Wan-Ifra Print Innovation Awards 2020

Indian news media groups bag 3 of 5 awards

Wan-Ifra Print Innovation Awards 2020

The Wan-Ifra Print Innovation Awards were awarded in a virtual ceremony at the World Printers Summit 2020 on October 29. The session was hosted by Ingi Rafn Olafsson, director, World Printers Forum, and began with Fernando de Yarza Lopez-Madrazo, president, Wan-Ifra. Lopez-Madrazo noted, “It is extremely important for an industry such as ours to innovate to reach more readers and to be more appealing to our advertisers.”

Wan-Ifra Print Innovation Awards 2020

Anu Ahola, senior vice president, News & Retail, UPM, the sponsors of this year’s Awards, said, “A lot of good ideas are floating around and some of the ideas have been developed in such a way that they can be considered to be innovations especially during the crisis times that Covid brought us. The focus of the innovations has been shifting from purely technical innovations in the core manufacturing processes in the Western world towards innovations covering the whole supply chain, including commercialization, sustainability, and even the ways of brokering with partners. In this year’s awards, it was particularly great to see how quickly our community came up with Covid-19 related innovations in printed newsprint.”

Ahola’s address was followed by a dedication to Boris Fuchs, who passed away on 13 October 2020 at the age of 87. Fuchs was the Ifra research director for many years and made a notable contribution to the newspaper industry.

The third edition of the Print Innovation Awards included five categories – advertising innovation, product innovation, products for young readers, special editions, and sustainability innovation. Spine card innovation for Mahindra Supro by Dainik Bhaskar, Bhopal, India, won the advertising innovation award. For the first time in the Indian print media industry – the innovation of a spine card advertisement was printed for automobile client Mahindra & Mahindra for the product launch of its Mahindra Supra Maxi truck.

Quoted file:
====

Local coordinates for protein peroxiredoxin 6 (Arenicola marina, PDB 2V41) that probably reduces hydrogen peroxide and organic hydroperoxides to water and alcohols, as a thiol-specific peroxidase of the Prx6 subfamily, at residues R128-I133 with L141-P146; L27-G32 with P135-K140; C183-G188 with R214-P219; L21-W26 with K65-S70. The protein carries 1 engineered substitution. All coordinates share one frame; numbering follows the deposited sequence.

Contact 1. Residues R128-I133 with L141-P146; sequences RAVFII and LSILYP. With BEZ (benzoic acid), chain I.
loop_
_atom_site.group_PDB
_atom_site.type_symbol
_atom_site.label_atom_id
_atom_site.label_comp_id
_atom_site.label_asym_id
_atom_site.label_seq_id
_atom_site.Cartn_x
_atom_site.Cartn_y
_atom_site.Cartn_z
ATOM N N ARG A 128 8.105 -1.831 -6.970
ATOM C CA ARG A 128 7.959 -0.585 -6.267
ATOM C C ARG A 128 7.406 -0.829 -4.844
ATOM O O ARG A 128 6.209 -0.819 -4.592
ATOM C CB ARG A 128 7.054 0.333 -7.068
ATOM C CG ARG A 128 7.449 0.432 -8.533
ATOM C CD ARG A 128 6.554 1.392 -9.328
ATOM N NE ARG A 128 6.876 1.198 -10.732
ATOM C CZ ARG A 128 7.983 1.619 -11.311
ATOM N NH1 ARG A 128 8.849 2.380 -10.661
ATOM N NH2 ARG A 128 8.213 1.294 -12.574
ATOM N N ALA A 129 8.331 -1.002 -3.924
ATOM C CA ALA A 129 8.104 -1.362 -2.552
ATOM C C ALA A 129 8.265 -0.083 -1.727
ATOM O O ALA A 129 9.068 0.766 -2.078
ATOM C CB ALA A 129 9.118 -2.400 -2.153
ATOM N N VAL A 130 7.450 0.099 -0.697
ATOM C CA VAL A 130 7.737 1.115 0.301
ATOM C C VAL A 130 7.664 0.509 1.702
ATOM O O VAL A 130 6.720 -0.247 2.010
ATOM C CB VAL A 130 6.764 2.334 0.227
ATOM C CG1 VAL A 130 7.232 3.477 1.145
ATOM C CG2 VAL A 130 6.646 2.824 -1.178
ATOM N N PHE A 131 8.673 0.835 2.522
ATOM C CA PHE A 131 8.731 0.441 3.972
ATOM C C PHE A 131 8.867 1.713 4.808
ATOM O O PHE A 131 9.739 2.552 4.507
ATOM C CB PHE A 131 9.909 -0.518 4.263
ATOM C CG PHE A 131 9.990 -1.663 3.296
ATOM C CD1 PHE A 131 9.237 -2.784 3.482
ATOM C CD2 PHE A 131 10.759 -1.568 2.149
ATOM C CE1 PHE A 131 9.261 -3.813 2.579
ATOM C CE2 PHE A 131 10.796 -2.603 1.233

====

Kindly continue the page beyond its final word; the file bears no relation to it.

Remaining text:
Advertising Innovation category winner – Dainik Bhaskar

RD Bhatnagar, chief technology officer, Dainik Bhaskar, says, “One of our core values is being trendsetters, and we hold the record of giving the first perfumed newspaper to the world. This is a true tribute to the team that relentlessly worked to ensure that advertisers receive maximum response and value for their money.”

The product innovation award 2020 went to ‘Pour and Reveal’ by The Times of India, Mumbai, India. Pour & Reveal is a concept employed to educate students about blood group compatibility. The primary intent was to engage young readers to pour water and reveal compatible blood groups.

“This suggestion is an excellent idea for attracting young readers to newspapers. Publishing on a globally recognized day is wise. The playful implementation is very successful and fits the young target group perfectly. The idea thus offers both emotional and economic advantages,” observed a juror.

Product Innovation by The Times of India

Snehasis Roy, director – technical, Bennett Coleman, noted, “This is the third time in a row that we have got the award in the product innovation category from Wan-Ifra. We are very proud to say that we have printed 159 different innovations that we have launched, out of which we could monetize around 59 innovations so far, and our revenue was US$ 245 million (approximately Rs. 1,827 crore). It’s a very good journey that we have taken so far.”

The Wan-Ifra print innovation award for special editions went to ‘Forever Project’ by Stuff, Wellington, New Zealand. The Forever Project is a quarterly special edition focused on climate change and sustainability. The first edition of the Forever Project magazine was published on March 25, 2020 – just as New Zealand went into a nationwide alert level 4 lockdown for Covid-19. Despite the news cycle being consumed by Coronavirus, the magazine drew positive feedback from readers and other stakeholders.